Polyethylene Terephthalate

Polyethylene terephthalate has helped shrink the size of the waste stream.

Polyethylene terephthalate (PET) is a plastic resin used to make bottles for soft drinks and other household and consumer products. PET is a relatively new packaging resin. The PET bottle was patented in 1973. Four years later, the first PET bottle was recycled.

Soft drink bottles remain the biggest user of PET resin. “Custom” bottles are used for other products such as salad dressing, peanut butter and jellies. Custom bottles accounted for more than half of PET containers by weight in 2005. PET is also used for film, oven trays, sheeting for cups and food trays, and other packaging. This profile is limited to PET containers.

Half of all polyester carpet made in the United States is made from recycled PET bottles. Exports, however, are becoming an important market for recycled PET. The rise in custom bottles and the increased consumption of water and soft drinks away from home has created challenges for increasing the PET recycling rate.

PET use has reduced the size of the waste stream because PET has replaced heavier steel and glass containers.

Chaz Miller is state programs director for the National Solid Wastes Management Association, Washington, D.C. E-mail the author at: cmiller@envasns.org.


“Measurement Standards and Reporting Guidelines,” National Recycling Coalition, www.nrc-recycle.org

“Municipal Solid Waste in the United States: 2005 Facts and Figures,” Office of Solid Waste, Washington, www.epa.gov/osw

National Association for PET Container Resources, www.napcor.com

Scrap Specifications Circular 2007, Institute of Scrap Recycling Industries, Washington, www.isri.org

*2005 EPA estimates.

PET Municipal Solid Waste Facts:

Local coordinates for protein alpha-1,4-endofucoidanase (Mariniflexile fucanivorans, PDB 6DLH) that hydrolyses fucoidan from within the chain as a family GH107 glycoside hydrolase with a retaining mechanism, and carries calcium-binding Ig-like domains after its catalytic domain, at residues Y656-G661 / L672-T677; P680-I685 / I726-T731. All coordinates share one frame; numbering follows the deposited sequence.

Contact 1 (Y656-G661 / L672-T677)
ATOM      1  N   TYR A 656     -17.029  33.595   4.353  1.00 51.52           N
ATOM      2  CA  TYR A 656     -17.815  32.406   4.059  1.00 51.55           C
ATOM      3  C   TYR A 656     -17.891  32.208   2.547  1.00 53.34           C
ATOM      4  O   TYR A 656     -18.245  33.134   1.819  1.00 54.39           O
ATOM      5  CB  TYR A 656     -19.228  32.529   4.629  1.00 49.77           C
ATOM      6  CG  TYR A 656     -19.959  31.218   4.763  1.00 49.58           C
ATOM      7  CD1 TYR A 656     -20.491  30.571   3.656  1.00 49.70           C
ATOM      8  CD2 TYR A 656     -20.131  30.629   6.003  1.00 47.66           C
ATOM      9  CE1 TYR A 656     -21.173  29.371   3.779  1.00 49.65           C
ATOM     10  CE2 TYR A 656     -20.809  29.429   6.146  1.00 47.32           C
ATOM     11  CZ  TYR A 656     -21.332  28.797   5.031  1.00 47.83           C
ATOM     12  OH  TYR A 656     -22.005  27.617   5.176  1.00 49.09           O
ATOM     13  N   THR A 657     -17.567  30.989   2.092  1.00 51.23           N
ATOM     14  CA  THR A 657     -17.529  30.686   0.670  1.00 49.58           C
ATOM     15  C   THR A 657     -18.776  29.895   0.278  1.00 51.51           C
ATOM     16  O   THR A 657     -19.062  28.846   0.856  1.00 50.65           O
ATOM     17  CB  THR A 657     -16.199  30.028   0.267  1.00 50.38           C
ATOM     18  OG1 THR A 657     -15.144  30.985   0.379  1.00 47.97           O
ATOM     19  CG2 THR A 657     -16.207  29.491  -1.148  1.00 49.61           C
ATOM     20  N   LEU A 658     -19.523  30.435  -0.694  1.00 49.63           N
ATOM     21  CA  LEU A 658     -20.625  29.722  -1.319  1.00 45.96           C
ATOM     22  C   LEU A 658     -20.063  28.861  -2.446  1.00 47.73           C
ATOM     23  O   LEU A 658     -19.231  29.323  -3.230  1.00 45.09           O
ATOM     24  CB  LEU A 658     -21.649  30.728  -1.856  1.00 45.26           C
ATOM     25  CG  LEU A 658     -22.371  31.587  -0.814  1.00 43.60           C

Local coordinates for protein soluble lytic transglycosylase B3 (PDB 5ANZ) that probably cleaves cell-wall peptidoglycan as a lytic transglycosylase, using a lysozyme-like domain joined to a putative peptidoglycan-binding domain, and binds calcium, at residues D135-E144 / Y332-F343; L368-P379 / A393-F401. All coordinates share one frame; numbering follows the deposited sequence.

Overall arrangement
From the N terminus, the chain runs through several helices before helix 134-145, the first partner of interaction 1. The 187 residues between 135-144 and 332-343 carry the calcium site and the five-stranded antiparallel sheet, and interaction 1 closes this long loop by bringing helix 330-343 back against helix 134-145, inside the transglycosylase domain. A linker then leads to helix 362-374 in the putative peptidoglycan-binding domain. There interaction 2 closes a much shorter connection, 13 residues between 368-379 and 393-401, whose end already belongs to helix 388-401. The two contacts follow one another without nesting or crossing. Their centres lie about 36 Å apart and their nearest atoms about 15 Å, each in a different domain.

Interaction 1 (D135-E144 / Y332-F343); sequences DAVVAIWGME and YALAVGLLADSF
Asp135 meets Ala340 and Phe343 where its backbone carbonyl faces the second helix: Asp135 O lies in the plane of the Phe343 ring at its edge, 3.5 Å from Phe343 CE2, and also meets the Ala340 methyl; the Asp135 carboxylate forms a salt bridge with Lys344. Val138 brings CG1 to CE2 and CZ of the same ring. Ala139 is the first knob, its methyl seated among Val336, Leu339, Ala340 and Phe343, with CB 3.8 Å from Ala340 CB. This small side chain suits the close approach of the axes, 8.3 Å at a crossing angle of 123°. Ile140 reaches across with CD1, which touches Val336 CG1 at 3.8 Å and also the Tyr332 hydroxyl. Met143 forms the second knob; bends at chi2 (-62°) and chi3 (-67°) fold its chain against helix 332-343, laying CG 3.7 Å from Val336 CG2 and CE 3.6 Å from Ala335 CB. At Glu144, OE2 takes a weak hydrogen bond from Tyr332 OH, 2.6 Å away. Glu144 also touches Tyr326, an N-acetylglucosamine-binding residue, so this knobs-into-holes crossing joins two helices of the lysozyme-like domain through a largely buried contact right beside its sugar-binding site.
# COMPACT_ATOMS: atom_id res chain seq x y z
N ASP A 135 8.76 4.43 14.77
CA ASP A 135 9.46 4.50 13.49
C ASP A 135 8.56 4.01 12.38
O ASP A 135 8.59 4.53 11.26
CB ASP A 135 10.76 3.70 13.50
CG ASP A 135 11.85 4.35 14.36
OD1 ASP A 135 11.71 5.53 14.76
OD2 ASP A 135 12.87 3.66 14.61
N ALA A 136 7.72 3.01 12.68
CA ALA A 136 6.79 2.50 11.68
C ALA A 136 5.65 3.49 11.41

• 1.89 million tons, or 0.76% by weight.*

  • 12.75 pounds of PET bottles per person.*

  • 2.54 million tons according to industry data.

  • 18 20-oz. soft drink bottles weigh one pound.


  • 500,000 tons, or 26.4% recycling rate.*

  • 585,000 tons, or 23.1% recycling rate in 2005, according to industry data.

  • Container deposit laws make soda bottles easily recyclable.

Recycled Content:

  • Approved by FDA, use in bottles is increasing.


  • PET does not compost.

Incinerated or Landfilled:

  • 1.39 million tons or 0.83% of discarded MSW by weight.*

  • Highly combustible, with a per-pound Btu value of 10,933, twice that of MSW.

Landfill Volume:

  • 2.76 million cubic yards or 0.7% of landfilled MSW were soft drink bottles in 1997.


  • Landfilled bottles weigh 355 pounds per cubic yard (lbs./cu. yd.).

  • Whole bottles have a density of 30-40 lbs./cu. yd.

  • Baled bottles have a density of 400-500 lbs./cu. yd.

  • Granulated bottles have a density of 700-750 lbs./cu. yd.

Source Reduction:

  • The 2-liter soft drink bottle weighs 48 grams and is 20 grams, or 29%, lighter than 20 years ago.

Recycling Markets:

  • The fiber market — which uses recycled PET bottles for carpet, clothing and other products — and exports are the primary markets for recycled PET.

End-Market Specifications:

  • ISRI Scrap Specifications Circular 2007: Plastic Standard P-100 covers PET bottles.

  • Contamination is limited to 2%.

  • Do not store outside for more than six months unless covered with UV resistant materials.

  • PVC is a major contaminant because its specific gravity almost equals PET's.